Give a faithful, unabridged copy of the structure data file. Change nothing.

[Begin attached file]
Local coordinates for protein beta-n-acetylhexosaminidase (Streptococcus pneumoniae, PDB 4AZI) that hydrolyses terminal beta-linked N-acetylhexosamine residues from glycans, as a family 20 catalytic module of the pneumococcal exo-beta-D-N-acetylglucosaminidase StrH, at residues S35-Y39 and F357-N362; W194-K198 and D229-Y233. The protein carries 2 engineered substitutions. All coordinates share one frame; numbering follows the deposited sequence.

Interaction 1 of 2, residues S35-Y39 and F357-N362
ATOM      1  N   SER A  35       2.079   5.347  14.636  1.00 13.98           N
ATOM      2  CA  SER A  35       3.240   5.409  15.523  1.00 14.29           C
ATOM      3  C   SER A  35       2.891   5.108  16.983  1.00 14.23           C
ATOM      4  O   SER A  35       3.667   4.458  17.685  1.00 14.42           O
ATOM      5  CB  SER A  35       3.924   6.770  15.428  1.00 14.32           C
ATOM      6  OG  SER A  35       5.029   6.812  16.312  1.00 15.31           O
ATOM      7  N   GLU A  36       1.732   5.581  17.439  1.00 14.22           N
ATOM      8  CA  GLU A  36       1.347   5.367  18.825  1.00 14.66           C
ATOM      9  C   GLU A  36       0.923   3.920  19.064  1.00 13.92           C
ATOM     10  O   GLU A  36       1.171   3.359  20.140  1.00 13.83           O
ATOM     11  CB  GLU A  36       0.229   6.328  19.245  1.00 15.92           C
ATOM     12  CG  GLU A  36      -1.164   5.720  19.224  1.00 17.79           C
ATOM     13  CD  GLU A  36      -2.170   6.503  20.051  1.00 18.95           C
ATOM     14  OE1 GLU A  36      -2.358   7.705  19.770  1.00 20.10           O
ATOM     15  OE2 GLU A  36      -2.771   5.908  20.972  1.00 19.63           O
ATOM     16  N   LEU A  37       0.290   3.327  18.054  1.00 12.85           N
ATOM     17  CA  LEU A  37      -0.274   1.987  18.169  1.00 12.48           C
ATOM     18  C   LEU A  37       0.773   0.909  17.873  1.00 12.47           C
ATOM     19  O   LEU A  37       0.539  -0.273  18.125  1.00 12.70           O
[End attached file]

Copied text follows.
Local coordinates for protein beta-n-acetylhexosaminidase (Streptococcus pneumoniae, PDB 4AZI) that hydrolyses terminal beta-linked N-acetylhexosamine residues from glycans, as a family 20 catalytic module of the pneumococcal exo-beta-D-N-acetylglucosaminidase StrH, at residues S35-Y39 and F357-N362; W194-K198 and D229-Y233. The protein carries 2 engineered substitutions. All coordinates share one frame; numbering follows the deposited sequence.

Interaction 1 of 2, residues S35-Y39 and F357-N362
ATOM      1  N   SER A  35       2.079   5.347  14.636  1.00 13.98           N
ATOM      2  CA  SER A  35       3.240   5.409  15.523  1.00 14.29           C
ATOM      3  C   SER A  35       2.891   5.108  16.983  1.00 14.23           C
ATOM      4  O   SER A  35       3.667   4.458  17.685  1.00 14.42           O
ATOM      5  CB  SER A  35       3.924   6.770  15.428  1.00 14.32           C
ATOM      6  OG  SER A  35       5.029   6.812  16.312  1.00 15.31           O
ATOM      7  N   GLU A  36       1.732   5.581  17.439  1.00 14.22           N
ATOM      8  CA  GLU A  36       1.347   5.367  18.825  1.00 14.66           C
ATOM      9  C   GLU A  36       0.923   3.920  19.064  1.00 13.92           C
ATOM     10  O   GLU A  36       1.171   3.359  20.140  1.00 13.83           O
ATOM     11  CB  GLU A  36       0.229   6.328  19.245  1.00 15.92           C
ATOM     12  CG  GLU A  36      -1.164   5.720  19.224  1.00 17.79           C
ATOM     13  CD  GLU A  36      -2.170   6.503  20.051  1.00 18.95           C
ATOM     14  OE1 GLU A  36      -2.358   7.705  19.770  1.00 20.10           O
ATOM     15  OE2 GLU A  36      -2.771   5.908  20.972  1.00 19.63           O
ATOM     16  N   LEU A  37       0.290   3.327  18.054  1.00 12.85           N
ATOM     17  CA  LEU A  37      -0.274   1.987  18.169  1.00 12.48           C
ATOM     18  C   LEU A  37       0.773   0.909  17.873  1.00 12.47           C
ATOM     19  O   LEU A  37       0.539  -0.273  18.125  1.00 12.70           O